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The problem with playing it safe

James Trowman

The cost of living is rising, the value of the pound is uncertain and energy prices are skyrocketing. It’s not the first time we’ve been in this situation. 

In 2008 the Financial Times launched an ad campaign that asked the question "Global downturn. What's the first mistake businesses make?". The aim of the campaign was to encourage a conversation about why marketing budgets are often the first to be cut in times of economic uncertainty and highlight why they shouldn’t be. 

Today, this conversation is playing out again. Cutting or reducing marketing budgets is not an advisable strategy in the long run, as the Financial Times campaign effectively demonstrated. It also often results in more ‘vanilla’ campaigns when businesses really need to be bold. 

Low investment, low return

A direct line can be drawn between investing thoughtfully in marketing and improved business results. Marketing attracts new customers but it also retains current customers and can even encourage them to increase their budget. Good marketing shows that a business is active, engaged and thriving. There is a lot of potential for positive return from investment in marketing. 

Low investment is more likely to generate low returns. Unfortunately, a recent survey by The Frameworks found that under-investment in marketing is a common issue faced by B2B marketers (75% of respondents). This is both low financial investment and low creative investment. 

Indeed, a staggering 96% of respondents stated that pressure to deliver against specific goals stands in the way of original thinking. Meanwhile, 90% of firms say they’ll take the safe option, rather than strike out in search of something different.

A large problem with setting specific goals is that they’re often influenced by past success which means that previously effective campaigns become metrics for future success. This makes sense in theory but in reality it’s stifling. There are too many variables for the past to be used as a solid indicator of the future. Instead, to allow marketers to think creatively without being restricted by fear of failing to recreate the past, metrics should focus on the present and the specific aims for each campaign.

Take calculated risks

While it is understandable that businesses want to play it safe in times of crisis, that’s actually the most risky thing to do. Sticking with what you know won’t change anything. The best thing to do is to take some calculated risks. 

It’s not a case of convincing the board to throw out the rule book and launch campaigns that are entirely off-brand. Rather, it’s a process of delivering more bold campaigns, approaching ideas from a different angle and embracing creativity. These campaigns must be approached with an empathetic view of the audience, focussing on their specific challenges and needs.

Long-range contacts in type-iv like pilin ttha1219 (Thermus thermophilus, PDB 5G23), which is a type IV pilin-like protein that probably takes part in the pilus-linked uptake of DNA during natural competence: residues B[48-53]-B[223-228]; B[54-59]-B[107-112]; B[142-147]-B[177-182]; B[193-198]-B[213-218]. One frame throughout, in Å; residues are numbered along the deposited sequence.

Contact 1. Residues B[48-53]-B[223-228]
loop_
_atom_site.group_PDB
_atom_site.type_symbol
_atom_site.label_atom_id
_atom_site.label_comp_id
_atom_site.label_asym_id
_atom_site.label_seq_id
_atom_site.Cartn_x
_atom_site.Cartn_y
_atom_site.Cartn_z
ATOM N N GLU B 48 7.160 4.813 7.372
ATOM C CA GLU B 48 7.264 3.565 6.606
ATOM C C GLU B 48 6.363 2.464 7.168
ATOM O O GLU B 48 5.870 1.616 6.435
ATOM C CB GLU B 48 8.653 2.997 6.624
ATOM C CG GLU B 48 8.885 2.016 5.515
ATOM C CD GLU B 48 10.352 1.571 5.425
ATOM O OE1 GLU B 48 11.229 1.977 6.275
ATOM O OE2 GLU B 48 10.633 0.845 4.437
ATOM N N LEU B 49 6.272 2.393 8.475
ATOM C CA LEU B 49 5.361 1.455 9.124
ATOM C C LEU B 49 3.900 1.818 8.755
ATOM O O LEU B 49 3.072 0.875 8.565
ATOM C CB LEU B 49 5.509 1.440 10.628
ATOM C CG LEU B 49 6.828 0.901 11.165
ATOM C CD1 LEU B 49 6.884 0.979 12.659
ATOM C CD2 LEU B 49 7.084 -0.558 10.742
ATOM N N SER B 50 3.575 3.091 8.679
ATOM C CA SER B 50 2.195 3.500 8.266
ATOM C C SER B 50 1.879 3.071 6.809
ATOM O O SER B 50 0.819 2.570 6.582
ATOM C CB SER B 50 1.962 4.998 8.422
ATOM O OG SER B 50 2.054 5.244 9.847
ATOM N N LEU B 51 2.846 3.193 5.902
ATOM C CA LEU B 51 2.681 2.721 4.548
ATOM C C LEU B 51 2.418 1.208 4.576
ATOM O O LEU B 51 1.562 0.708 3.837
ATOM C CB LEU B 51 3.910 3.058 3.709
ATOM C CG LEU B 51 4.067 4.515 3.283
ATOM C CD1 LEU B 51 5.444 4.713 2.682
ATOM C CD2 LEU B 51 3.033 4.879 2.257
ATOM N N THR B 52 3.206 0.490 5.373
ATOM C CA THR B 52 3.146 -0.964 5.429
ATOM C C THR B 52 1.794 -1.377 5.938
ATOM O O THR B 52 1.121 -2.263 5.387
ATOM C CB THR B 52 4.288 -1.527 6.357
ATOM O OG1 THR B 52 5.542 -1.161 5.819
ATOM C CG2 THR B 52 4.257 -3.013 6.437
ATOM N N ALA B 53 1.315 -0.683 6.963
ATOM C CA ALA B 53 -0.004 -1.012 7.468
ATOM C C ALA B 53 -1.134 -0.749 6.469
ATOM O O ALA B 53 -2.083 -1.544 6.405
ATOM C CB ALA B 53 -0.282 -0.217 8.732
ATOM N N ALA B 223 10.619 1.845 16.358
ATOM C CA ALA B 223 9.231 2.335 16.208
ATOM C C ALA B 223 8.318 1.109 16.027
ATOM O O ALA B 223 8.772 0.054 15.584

As an example, one of our clients, Siemens, had a series of technical reports that needed to engage a technical audience as well as business leaders. These two audiences had different levels of technical understanding and were approaching the value Siemens’s software provides from different angles. We had to find a bold way to capture both of their attention without alienating either group. 

We created an interactive web experience that brought the power of Siemens’s 3D software to life using easily navigable layered copy. Each user is able  to access the relevant level of understanding about the benefits Siemens’s software provides. This dynamic experience was a bold approach to a relatively common business challenge - appealing to a varied audience. It allowed Siemens to present itself as a forward-thinking organisation, not just through the technology it offers but as a whole.

Be inspired

Branching out into bold campaigns doesn’t have to feel like setting out into the unknown. Audience and industry research is an absolutely fundamental first step, it’s always important to fully understand the landscape before beginning the campaign journey. It’s also generally good practice for businesses to keep an eye on what other companies are doing, both within their industry and more broadly, whether B2B or B2C. Inspiration can come from anywhere. 

Referencing other successful campaigns can help convince the board that not only should the marketing budget not be cut, but it should be spent on more bold campaigns. While B2B marketing is typically less bold than B2C marketing, there are plenty of brilliant examples. For example the award winning Speaking in Color campaign from Sherwin-Williams that uses AI to create custom paint colours with your voice. 

Playing it safe can feel, well, safe but it carries the risk of looking stagnant and getting left behind. The much safer option is to be bold and take risks. When these risks have been carefully planned and budgeted for they’re not really risks anymore. And who knows, you might just be the next award winner. 

A version of this article previously appeared on Business Age in January 2023.